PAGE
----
Posted: Feb 7, 2013 7:34 PM by Chris Welty
Updated: Feb 7, 2013 10:41 PM
A new state law means changes for animal shelters across the state and how they euthanize animals who aren't adopted.
As of January first, the new law requires that animals be put down using injections, rather than putting multiple animals in gas chambers. Injections cost more money for shelters with already tight budgets.
The new mandate makes an emotional part of the job even more difficult.
The Lafayette Animal Shelter houses roughly 150 animals everyday and euthanize more than they adopt. Shelter employees often receive a bad rap from the public for a job which isn't easy.
"People say well how can you do this job. There's one thing that we mandate here. The days the animals are here, they're going to be taken care of," said Lafayette Animal Shelter employee Virginia Lee.
Troy Venable has worked for the animal shelter nearly 21 years. He says this job can be rewarding, but it's an emotional roller-coaster because injecting animals to euthanize them is even harder than when they gassed them.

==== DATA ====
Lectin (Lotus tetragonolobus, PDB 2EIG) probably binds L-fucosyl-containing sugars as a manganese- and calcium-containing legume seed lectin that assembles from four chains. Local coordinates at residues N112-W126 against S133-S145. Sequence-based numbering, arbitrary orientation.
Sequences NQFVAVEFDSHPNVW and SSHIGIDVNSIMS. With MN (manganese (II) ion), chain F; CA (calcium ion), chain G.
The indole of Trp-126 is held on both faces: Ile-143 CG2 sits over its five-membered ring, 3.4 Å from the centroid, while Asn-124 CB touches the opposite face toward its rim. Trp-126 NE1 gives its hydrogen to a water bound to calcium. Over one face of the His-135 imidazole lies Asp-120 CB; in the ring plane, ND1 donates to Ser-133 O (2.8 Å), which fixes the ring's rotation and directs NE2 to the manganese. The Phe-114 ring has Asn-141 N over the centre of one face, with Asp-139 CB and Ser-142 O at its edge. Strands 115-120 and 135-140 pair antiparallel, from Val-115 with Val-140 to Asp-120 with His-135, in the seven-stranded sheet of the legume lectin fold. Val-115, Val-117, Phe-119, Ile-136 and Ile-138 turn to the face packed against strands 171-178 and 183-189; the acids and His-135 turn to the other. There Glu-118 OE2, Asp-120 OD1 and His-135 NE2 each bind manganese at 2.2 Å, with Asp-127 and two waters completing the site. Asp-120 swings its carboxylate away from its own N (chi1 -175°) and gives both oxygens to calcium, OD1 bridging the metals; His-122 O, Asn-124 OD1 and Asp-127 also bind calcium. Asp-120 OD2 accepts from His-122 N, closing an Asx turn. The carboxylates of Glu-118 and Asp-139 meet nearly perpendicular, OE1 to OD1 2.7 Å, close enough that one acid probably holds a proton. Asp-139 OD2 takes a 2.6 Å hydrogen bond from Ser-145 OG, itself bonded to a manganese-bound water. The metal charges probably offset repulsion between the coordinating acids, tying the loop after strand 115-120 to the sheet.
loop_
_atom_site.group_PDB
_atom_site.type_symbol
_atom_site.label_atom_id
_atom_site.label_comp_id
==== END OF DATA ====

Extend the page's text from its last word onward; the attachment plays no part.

"You physically have to hold the animal and it dies in your hands. It's a living creature that's passing away with you. If you have any compassion, it's very hard and it takes a toll on a person."
Employees wish more people would adopt. One of the main reasons they have to euthanize is because of over population.
"It's heart wrenching to us not because we have to perform it this way, but because it is performed," said Virginia Lee.
Troy Venable says, "The animals that come through here, you get attached to them and then five days later you have to make a decision."
All employees agree it takes a special person to work at the shelter.
"You feed the dog, give it water and it's not that simple. it's far from being simple," said Venable.
Many animal rescue groups support the new law saying it's a more humane way to put animals down. They say educating the public on controlling the pet population is one of the best ways to prevent killing animals.
"It's so important with the over population to spay and neuter because with over population something has to be done because we can't save them all," said Amber Prejean with Cajun Paws Rescue.